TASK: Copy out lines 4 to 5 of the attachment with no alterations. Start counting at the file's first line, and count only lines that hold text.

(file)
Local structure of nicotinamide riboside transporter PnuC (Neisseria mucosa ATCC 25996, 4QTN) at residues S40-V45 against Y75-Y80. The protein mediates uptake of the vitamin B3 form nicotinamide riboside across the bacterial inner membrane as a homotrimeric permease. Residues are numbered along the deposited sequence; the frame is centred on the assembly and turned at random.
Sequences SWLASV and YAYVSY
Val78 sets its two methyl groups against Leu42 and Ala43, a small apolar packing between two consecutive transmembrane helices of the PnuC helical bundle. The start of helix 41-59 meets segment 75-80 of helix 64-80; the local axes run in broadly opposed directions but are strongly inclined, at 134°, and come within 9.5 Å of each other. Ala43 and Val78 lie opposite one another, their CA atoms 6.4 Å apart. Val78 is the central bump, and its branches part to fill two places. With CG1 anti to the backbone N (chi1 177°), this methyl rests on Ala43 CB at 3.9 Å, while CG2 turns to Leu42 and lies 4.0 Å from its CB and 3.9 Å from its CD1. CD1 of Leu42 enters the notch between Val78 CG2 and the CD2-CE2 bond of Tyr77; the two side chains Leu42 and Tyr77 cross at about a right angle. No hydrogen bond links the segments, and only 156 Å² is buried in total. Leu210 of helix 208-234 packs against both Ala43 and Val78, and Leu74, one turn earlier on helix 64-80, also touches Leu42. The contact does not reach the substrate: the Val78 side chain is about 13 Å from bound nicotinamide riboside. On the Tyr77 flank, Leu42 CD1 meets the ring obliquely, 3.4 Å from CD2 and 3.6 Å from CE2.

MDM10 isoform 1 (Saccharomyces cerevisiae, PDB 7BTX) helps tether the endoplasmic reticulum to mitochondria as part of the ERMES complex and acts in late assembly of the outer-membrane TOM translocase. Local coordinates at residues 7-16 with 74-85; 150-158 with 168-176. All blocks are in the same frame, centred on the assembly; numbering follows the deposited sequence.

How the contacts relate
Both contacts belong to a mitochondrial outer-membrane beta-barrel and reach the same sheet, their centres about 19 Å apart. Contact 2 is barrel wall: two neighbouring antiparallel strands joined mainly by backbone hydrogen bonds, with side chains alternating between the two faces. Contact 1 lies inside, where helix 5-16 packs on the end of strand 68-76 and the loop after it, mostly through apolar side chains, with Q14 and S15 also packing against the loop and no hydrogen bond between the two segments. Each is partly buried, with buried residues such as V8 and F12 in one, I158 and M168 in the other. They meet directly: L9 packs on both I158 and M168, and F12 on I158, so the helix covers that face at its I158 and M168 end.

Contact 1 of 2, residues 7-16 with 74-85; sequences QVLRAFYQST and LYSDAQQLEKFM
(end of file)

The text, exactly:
MDM10 isoform 1 (Saccharomyces cerevisiae, PDB 7BTX) helps tether the endoplasmic reticulum to mitochondria as part of the ERMES complex and acts in late assembly of the outer-membrane TOM translocase. Local coordinates at residues 7-16 with 74-85; 150-158 with 168-176. All blocks are in the same frame, centred on the assembly; numbering follows the deposited sequence.

How the contacts relate